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Everything You Need to Know About … Scallops

Highly prized for their delicate texture and sweet taste, scallops are often considered the exclusive preserve of high-end restaurant menus. But think again – because cooking scallops is easy as long as you treat them gently. With no bones or skin to deal with, the job couldn’t be simpler.


With two beautiful convexly ridged shells, scallops are bivalve molluscs of the Pectinidae family, just like clams, mussels and oysters. The great scallop that is familiar to our shores is the king scallop or Pecten maximus.

The cold water shellfish live buried in the surface layer of soft seabeds, such as sand mud and gravel, and filter feed on plankton and detritus. Our king scallops are harvested off the north-west coast of Scotland.

Most scallops are hermaphrodites and spawn twice a year. The edible part of the scallop is the pale muscle, used to open and close the scallop’s shells, enabling it to propel itself by expelling water, and the orange roe or coral.

When resting on the seabed and feeding, the scallop shell opens up to two centimetres and that’s when the mantle, with thousands of tentacles, is visible. The scallop has a ring of eyes all around the shell to improve sensory ability and detect predators.


Scallops on a slate background

Scallops become fully mature at about three years old, when they are about 90mm in length. Spawning takes place in the warmer months, from May to August, and a three-year-old can produce between 15 and 21 million eggs each year.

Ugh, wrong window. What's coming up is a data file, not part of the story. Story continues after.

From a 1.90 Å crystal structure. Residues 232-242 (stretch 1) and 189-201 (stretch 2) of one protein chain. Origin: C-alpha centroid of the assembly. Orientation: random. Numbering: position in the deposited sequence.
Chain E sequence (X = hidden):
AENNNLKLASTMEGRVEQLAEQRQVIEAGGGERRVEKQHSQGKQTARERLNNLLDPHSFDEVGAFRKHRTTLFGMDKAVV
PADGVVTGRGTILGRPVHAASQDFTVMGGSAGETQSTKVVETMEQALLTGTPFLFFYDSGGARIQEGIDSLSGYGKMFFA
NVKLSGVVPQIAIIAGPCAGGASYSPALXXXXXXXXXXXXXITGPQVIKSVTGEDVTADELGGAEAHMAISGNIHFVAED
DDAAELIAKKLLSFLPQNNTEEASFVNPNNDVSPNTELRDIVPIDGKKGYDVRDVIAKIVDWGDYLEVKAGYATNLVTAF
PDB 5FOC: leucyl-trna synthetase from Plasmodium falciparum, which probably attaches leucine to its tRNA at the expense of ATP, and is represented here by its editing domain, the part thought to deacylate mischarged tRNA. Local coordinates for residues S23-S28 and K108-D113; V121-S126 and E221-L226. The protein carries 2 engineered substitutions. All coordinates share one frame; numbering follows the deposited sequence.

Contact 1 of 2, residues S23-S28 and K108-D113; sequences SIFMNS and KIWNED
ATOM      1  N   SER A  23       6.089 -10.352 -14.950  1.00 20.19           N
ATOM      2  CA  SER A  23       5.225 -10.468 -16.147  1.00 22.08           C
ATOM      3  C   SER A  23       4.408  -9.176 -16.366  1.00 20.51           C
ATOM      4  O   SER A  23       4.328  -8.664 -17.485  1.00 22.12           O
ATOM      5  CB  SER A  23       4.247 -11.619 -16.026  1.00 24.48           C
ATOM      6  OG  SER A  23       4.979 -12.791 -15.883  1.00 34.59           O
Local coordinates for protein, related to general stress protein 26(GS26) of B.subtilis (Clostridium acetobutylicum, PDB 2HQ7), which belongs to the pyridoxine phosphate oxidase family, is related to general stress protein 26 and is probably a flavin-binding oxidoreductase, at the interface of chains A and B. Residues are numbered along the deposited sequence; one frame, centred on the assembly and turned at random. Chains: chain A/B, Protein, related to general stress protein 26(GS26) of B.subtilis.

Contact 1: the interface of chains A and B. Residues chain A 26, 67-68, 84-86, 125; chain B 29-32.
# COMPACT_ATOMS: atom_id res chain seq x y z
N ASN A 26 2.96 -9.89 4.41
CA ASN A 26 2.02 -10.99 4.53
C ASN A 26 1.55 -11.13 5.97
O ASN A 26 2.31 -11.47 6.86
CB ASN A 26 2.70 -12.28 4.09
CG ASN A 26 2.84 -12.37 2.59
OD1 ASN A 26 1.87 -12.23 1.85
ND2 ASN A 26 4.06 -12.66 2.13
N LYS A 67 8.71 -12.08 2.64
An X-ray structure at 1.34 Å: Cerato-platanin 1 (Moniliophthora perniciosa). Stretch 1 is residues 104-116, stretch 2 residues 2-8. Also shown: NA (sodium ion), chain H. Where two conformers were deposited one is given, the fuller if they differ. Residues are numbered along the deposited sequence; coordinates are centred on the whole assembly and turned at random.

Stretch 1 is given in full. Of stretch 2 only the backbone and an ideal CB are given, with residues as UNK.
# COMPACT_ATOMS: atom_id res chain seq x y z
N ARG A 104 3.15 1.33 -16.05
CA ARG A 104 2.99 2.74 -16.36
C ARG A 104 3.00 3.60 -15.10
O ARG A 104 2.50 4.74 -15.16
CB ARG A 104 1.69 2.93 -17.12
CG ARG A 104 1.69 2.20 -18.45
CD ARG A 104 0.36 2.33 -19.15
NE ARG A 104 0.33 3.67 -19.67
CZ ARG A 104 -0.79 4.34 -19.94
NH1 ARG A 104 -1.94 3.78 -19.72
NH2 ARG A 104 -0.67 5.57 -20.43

When considering sustainability, choose dive-caught scallops or dredge-caught scallops from Marine Stewardship Council (MSC) certified fisheries.

With a delectable taste and juicy texture, the muscle is round and tender when cooked, with a touch of sweetness and briny saltiness. When cooked properly, scallops are smooth and tender and will melt in your mouth.

The quality of scallops from UK waters is excellent, either pale pink or light beige with a soft texture.

Historically, the scallop shell is an icon of femininity – think of Botticelli’s The Birth of Venus – and the scallop shape has early Christian connotations, often incorporated into the baptismal font of medieval churches as a symbol or birth and fertility.


King scallops and queen scallops are the most commonly available in the UK and the differences between king and queen include size, taste and texture.

King scallops are often sold with the roe attached and have a sweet, delicate flavour and meaty texture. They are also known as coquilles saint-jacques and the pilgrim scallop, which goes back to the fact that the scallop was found in great numbers on the coast of Galicia in Spain and was an emblem for medieval pilgrims who travelled to Santiago de Compostela.

Meanwhile queen scallops are usually sold as meat only and are actually a different species and much smaller, only growing to about half the size of king scallops. Known as queenies, they are eaten raw or cooked in a pan with a good persillade of parsley and garlic or shallots and flambéed.

Scallops on a slate background


High in protein and low in calories, scallops are packed with omega-3 fatty acids, magnesium, potassium and B12, all helping to maintain a healthy nervous system, as well as tryptophan, an amino acid that aids sleep. The nutrients in scallops promote cardiovascular health and provide protection against colon cancer.

Per 100g steamed scallops
Energy 118kcal
Fat 1.4g (of which saturated fat 0.4g)
Protein 23.2g
Rich in vitamin B12, phosphorus, selenium and zinc


The answer is simple – quickly. Seared in a hot pan, scallops are deliciously sweet and tender and need very little fat or added flavour. Just don’t overcook the delicate shellfish or it will become rubbery.

The best plan is to fully prep the rest of your meal in advance, then you’ll need just four minutes to cook the scallops – and serve them immediately.

If the scallops are mushy to the touch, they’re undercooked, but if they’re firm, they’re overcooked. You’re looking for a springiness to the touch and opaque flesh; achieve both and you have a perfectly cooked scallop.


The scallop shell is an icon of femininity – think of Botticelli’s The Birth Of Venus – and the scallop shape has early Christian connotations